Thursday, December 15, 2016

Collection

Costume nerd alert - that thing you see on the back of this seat? The "cracked" appearance in the silk? This is called shattering. Also, is that a stain I see on the front upholstery, under the cushion?

After all my television viewing reviewing of late, I'm interested in others' ethical takes on popular entertainment. Here's an interesting piece from Vulture.com on the fascism of The Walking Dead. I couldn't watch that show past one episode because of the violence, myself - as compelling as even just one show was, but being aware of its force, it's pretty arresting to see who has chosen to advertise with them - and why.

Curiously, and (ahem) blood-related to the diversity issues touched on in the TWD article above, here's a story about Trek's first Woman of Color as a main character. Sad that it's taken 50 years since Nichelle Nichols' turn as "ain't no maid" to reach this point, but Trek has always had a reputation for progressive inclusion and has had POC and women at the fore before. And now for intersectionality.

Today in "calling it Medieval means it's a relic of The Stupid, Stupid Past" news: our American junta. The thing about the stupidity of the past is? Like many artifacts, we DIY things back to life. Just because a dress doesn't fit anymore doesn't mean some asshat isn't going to recycle it as a scarf.

2 comments:

John Doe said...

I don't agree with TWD being fascist. I see groups of people who by chance group together, because there's safety in numbers, and we humans have a natural tendency to search out companionship. The leader of the main group that we follow (Rick) is the leader only because he was a Police Officer "before". He knows how to handle crises and how to rally people. He wasn't the leader when the group first found each other. He made good tactical decisions and saved lives frequently. People want to follow him. In all groups of people they've come across, most have a leader that hasn't been elected. He or she is a natural leader who knows how to get things done and how to motivate people. When it comes to the "bad" groups (sometimes only one or two people), their leader rules with violence and fear against anybody he or she believes will harm their group dynamic (even those of his or her own group), and he or she has no qualms about cruelly public punishments for them. All said, I see TWD as a simple way to just stay alive.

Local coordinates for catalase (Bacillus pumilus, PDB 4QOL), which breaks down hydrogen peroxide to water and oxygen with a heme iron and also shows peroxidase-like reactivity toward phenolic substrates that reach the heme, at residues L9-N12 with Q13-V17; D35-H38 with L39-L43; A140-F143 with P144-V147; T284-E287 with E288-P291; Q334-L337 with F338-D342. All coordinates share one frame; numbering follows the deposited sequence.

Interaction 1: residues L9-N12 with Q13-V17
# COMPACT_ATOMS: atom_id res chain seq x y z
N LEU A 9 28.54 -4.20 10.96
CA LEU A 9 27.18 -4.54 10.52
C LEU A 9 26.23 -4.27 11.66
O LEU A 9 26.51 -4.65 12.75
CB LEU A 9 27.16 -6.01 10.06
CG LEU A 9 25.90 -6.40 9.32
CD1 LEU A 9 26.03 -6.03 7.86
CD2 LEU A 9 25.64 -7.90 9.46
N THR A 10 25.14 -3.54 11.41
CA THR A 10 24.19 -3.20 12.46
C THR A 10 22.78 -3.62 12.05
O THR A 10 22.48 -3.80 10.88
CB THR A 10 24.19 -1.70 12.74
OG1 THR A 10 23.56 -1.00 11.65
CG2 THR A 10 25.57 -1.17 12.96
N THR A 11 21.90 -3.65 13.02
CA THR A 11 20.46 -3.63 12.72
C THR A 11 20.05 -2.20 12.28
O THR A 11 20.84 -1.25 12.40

DLM said...

Of course, I haven't seen but one episode, admittedly, but the concept itself has to me always seemed a bit too ripe for the us-versus-them mentality of the worst regimes, and I do think the article made a fascinating case for that in the context of our times. Certainly the Trump campaign was persuaded, and sought to take advantage of the prejudices *some* audience members might have, in choosing to advertise with the show.

The thing about any show is that it is conceived and developed by the minds of those who write and produce it. Right now, there's no question that a lot of minds - which must include some creative thinkers - are fixated on us-versus-them questions. And that can play out ... well. As brutally as The Walking Dead is. It's how we end up: exactly where we are right now, nationally (or nationalistically) and internationally.